Manitoba law forces parents to adopt own child if using a birth surrogate

Forcing parents to have to adopt their own child seems punishing after they’ve already had to deal with infertility issues and the surrogate process.
Forcing parents to have to adopt their own child seems punishing after they’ve already had to deal with infertility issues and the surrogate process. (Photo: REUTERS/Regis Duvignau)

Some current Canadian laws are so outdated that their very existence causes nothing but headaches. The Manitoba law on parental rights when using a surrogate is almost certainly one of them.

Surrogacy is an alternative for a couple to have a child if they are unable to conceive. The surrogate is a woman who will carry the child for the couple with the goal of giving the baby to the intended parents after he or she has been born. The child usually carries the genetic material of one or both of its intended parents.

In Manitoba, using a surrogate is problematic, because even if the couple are the biological parents of the child the surrogate is carrying, the baby isn’t really considered their child until they adopt him or her or unless they declare parentage. Declaring parentage means their names are added to the birth certificate of the child but the surrogate's name remains on the certificate as well.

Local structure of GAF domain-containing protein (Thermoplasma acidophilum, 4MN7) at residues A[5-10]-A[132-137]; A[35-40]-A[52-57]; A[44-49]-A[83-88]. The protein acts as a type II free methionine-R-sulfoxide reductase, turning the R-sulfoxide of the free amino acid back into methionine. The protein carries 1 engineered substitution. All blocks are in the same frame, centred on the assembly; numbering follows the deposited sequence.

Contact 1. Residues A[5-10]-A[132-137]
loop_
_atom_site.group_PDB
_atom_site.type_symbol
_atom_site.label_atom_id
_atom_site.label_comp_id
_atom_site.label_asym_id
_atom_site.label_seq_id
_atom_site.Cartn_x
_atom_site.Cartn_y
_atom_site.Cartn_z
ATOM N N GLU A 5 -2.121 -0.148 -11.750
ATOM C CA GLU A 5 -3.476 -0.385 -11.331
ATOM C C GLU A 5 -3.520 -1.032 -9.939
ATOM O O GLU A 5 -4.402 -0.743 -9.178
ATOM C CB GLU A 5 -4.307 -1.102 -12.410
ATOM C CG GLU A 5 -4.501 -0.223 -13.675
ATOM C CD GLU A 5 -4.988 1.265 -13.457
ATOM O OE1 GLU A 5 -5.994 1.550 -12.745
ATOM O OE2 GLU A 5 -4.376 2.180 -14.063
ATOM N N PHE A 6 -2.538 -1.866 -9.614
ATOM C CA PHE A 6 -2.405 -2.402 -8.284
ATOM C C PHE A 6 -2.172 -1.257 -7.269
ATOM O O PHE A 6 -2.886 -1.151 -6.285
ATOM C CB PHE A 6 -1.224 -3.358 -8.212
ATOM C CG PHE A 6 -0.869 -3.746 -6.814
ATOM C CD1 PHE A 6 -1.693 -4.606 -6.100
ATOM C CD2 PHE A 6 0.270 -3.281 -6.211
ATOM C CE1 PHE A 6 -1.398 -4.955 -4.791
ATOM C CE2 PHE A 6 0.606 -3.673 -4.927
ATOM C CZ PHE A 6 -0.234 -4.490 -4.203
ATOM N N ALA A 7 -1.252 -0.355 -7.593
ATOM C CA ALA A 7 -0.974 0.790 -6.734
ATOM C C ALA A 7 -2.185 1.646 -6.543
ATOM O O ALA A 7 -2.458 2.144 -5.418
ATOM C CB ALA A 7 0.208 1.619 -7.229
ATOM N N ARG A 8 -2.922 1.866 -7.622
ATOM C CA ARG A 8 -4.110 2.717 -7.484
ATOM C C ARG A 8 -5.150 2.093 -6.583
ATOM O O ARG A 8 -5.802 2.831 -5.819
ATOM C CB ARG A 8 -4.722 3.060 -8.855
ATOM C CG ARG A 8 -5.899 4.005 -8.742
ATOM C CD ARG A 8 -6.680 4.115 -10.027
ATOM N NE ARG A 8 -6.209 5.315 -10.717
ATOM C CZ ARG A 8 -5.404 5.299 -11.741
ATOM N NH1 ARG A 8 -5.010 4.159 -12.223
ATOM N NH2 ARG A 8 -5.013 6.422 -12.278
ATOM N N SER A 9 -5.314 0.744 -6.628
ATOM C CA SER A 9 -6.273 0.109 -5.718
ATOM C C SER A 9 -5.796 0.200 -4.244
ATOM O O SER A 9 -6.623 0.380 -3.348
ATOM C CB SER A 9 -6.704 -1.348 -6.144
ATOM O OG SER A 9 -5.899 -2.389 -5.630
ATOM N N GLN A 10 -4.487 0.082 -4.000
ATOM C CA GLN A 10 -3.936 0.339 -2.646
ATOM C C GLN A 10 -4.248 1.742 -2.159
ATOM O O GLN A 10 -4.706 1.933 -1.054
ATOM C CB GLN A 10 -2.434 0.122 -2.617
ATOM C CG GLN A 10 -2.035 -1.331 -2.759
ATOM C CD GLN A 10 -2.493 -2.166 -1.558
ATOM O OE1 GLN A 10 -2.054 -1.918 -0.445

That is because the provincial government defines a child’s mother as: “the woman who carried and delivered the child. This applies whether or not she has a genetic link to the child and whether or not she will have custody of the child.” The father is considered the person married to the surrogate.

Such was the case for Manitoba residents Tanis Mauws and Sean Lancaster. Mauws couldn’t carry a child herself, so they had a family member act as a surrogate. The fertility clinic informed them that they would have to legally adopt their son despite being the biological parents, or else they would have few rights to the child.

This baffled the new parents. "You would just think it's common sense that [with] her egg and my sperm, it would be our child," Lancaster told CBC News.

Forcing parents to have to adopt their own child, or having to declare parentage, seems punishing after they’ve already had to deal with issues of infertility and the surrogate process. Adoption is another difficult process, and it’s a costly and long one. The adoption process can take years and can cost several thousand dollars.

Although the law was to be updated in spring of last year and make it easier for people to claim their own child, the bill never passed thanks to a provincial election and government change.

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